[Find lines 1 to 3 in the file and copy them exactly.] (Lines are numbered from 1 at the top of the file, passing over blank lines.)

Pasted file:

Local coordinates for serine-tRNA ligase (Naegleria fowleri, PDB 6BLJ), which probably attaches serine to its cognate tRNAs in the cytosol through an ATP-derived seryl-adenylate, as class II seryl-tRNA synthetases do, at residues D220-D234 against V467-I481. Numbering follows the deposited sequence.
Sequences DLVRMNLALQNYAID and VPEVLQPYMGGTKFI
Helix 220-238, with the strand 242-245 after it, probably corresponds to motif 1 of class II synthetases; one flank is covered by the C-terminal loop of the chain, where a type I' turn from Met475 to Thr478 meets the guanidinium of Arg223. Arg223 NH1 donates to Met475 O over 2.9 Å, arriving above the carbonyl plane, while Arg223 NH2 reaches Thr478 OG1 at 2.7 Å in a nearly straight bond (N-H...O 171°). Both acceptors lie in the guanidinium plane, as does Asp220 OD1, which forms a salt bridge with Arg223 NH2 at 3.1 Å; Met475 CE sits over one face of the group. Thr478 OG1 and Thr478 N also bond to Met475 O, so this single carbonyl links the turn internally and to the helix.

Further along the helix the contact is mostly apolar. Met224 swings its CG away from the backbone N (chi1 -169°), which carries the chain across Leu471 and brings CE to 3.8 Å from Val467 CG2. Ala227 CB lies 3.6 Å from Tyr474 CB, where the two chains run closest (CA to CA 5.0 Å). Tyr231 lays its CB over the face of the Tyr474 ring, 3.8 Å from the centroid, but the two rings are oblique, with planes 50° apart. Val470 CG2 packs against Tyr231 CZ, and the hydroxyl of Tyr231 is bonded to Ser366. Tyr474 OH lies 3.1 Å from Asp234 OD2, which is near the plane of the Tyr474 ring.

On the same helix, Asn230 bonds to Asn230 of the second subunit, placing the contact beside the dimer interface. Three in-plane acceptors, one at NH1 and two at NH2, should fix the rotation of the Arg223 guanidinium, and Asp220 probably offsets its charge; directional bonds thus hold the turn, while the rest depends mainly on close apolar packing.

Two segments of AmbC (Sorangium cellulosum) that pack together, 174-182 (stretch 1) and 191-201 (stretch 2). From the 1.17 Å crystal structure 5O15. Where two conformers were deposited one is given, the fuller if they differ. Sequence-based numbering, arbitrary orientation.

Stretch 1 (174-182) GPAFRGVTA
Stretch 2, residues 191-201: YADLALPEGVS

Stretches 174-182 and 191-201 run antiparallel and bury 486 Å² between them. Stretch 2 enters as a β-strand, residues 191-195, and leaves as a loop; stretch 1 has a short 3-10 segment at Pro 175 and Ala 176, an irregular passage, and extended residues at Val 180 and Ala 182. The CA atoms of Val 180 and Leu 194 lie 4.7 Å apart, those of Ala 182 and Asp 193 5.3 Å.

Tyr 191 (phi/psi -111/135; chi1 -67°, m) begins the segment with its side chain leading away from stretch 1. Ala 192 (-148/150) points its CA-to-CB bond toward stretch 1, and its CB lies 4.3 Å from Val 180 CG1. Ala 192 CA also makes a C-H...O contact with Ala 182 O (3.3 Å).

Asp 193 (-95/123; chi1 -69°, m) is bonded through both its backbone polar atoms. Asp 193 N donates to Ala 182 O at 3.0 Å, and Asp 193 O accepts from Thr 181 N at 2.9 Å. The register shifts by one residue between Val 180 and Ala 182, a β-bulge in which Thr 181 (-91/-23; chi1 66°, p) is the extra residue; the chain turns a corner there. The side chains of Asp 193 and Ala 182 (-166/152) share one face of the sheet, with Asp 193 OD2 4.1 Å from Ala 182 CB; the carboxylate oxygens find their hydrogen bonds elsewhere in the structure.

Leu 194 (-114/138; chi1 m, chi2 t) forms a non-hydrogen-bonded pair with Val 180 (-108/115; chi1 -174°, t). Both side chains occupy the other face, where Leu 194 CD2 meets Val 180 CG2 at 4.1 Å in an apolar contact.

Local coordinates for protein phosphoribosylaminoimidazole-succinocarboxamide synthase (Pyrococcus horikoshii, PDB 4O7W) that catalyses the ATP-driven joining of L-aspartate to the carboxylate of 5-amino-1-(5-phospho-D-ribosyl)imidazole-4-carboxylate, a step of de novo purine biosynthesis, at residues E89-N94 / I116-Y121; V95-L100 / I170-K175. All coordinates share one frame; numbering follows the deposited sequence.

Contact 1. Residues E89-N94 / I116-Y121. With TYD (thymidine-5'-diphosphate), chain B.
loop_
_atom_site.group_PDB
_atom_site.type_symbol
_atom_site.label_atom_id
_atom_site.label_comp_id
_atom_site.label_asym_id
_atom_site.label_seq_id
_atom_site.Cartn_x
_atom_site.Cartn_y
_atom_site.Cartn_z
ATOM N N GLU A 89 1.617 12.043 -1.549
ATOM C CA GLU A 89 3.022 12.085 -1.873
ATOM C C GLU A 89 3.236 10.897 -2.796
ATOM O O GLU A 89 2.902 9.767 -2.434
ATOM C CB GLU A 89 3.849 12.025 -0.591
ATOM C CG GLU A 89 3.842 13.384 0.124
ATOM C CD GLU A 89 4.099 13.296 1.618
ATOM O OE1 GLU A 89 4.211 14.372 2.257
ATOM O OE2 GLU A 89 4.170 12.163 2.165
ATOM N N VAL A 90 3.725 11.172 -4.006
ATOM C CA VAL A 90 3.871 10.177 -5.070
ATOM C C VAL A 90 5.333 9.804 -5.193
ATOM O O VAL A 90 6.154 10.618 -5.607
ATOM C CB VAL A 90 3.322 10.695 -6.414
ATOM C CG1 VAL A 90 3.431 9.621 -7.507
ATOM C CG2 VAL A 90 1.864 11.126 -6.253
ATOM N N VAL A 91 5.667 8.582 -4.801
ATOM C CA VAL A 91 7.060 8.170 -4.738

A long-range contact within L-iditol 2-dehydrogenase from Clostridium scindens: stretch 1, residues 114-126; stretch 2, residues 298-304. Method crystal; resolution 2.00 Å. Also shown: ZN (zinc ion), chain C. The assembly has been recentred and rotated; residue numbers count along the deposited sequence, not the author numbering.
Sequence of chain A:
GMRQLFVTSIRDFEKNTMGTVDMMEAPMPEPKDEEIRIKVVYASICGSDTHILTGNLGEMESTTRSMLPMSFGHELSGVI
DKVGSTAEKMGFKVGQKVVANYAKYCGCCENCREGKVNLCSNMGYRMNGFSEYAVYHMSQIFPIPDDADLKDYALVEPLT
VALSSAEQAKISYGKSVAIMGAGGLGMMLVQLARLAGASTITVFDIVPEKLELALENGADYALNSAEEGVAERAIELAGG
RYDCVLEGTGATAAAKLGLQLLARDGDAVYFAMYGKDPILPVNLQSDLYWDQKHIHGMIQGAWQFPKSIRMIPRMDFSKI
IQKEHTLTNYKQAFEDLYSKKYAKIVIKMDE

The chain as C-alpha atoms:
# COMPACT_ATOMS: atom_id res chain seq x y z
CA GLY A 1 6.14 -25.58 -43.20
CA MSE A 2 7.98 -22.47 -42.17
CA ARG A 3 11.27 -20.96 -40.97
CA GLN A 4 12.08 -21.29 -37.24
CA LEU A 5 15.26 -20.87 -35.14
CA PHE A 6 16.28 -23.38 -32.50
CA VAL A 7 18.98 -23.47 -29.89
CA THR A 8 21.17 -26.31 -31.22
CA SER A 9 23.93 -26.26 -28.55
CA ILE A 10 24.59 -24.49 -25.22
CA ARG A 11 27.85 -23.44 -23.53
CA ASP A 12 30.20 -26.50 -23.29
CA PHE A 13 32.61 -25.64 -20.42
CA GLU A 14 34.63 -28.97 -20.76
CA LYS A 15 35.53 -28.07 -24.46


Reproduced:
Local coordinates for serine-tRNA ligase (Naegleria fowleri, PDB 6BLJ), which probably attaches serine to its cognate tRNAs in the cytosol through an ATP-derived seryl-adenylate, as class II seryl-tRNA synthetases do, at residues D220-D234 against V467-I481. Numbering follows the deposited sequence.
Sequences DLVRMNLALQNYAID and VPEVLQPYMGGTKFI
Helix 220-238, with the strand 242-245 after it, probably corresponds to motif 1 of class II synthetases; one flank is covered by the C-terminal loop of the chain, where a type I' turn from Met475 to Thr478 meets the guanidinium of Arg223. Arg223 NH1 donates to Met475 O over 2.9 Å, arriving above the carbonyl plane, while Arg223 NH2 reaches Thr478 OG1 at 2.7 Å in a nearly straight bond (N-H...O 171°). Both acceptors lie in the guanidinium plane, as does Asp220 OD1, which forms a salt bridge with Arg223 NH2 at 3.1 Å; Met475 CE sits over one face of the group. Thr478 OG1 and Thr478 N also bond to Met475 O, so this single carbonyl links the turn internally and to the helix.